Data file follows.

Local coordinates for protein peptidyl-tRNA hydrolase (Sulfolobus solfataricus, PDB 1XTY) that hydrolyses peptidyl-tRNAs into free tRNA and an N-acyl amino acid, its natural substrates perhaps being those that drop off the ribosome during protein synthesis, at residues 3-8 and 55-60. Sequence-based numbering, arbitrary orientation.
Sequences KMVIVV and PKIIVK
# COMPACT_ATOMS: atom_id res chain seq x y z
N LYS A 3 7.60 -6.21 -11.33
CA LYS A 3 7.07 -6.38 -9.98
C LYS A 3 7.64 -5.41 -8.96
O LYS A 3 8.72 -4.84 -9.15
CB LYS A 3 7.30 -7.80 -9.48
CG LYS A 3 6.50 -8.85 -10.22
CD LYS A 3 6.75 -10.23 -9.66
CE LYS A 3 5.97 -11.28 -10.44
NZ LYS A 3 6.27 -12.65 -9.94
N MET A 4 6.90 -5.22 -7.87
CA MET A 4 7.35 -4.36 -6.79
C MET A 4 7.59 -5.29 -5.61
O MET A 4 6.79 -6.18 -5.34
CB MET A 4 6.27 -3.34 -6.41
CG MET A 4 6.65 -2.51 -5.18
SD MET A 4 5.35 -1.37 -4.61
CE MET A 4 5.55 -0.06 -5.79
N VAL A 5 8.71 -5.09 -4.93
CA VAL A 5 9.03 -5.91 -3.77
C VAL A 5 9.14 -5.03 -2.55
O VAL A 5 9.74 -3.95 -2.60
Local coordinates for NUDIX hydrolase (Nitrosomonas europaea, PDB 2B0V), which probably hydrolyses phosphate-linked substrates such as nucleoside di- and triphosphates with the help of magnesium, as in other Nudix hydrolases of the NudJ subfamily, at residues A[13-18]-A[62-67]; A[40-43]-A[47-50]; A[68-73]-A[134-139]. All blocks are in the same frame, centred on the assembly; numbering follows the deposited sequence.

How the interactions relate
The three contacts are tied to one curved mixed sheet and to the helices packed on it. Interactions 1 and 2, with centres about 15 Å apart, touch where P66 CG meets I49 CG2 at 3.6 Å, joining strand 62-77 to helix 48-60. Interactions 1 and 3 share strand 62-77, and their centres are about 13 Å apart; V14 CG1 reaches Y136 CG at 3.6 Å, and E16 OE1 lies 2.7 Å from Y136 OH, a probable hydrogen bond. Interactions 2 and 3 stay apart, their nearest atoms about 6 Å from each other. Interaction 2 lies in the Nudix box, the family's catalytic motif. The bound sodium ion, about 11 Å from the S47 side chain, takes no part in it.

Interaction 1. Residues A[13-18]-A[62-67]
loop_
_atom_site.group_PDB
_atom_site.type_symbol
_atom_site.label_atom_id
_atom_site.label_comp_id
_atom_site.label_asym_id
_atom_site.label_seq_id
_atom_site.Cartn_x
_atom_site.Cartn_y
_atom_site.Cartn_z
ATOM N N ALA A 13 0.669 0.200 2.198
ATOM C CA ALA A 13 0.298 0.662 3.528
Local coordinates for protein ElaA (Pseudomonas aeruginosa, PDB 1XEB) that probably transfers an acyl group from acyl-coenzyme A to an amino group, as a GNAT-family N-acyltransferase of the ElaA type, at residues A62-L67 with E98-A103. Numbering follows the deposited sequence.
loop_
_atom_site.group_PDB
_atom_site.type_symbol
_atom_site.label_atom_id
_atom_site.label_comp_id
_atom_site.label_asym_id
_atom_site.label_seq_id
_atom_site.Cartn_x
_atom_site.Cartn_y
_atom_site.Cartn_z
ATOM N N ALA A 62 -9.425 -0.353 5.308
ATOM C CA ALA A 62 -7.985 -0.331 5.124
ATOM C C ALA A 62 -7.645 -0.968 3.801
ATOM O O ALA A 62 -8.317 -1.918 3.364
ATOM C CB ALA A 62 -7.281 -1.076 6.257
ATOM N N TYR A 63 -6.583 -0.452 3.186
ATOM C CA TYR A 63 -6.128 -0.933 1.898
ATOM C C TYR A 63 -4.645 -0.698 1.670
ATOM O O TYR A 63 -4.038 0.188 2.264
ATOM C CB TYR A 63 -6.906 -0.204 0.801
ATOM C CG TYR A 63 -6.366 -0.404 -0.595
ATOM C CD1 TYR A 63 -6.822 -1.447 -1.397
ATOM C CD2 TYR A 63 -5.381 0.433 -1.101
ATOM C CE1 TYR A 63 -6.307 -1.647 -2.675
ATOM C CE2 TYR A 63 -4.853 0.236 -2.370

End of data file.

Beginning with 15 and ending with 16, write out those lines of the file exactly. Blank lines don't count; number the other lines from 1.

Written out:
C MET A 4 7.59 -5.29 -5.61
O MET A 4 6.79 -6.18 -5.34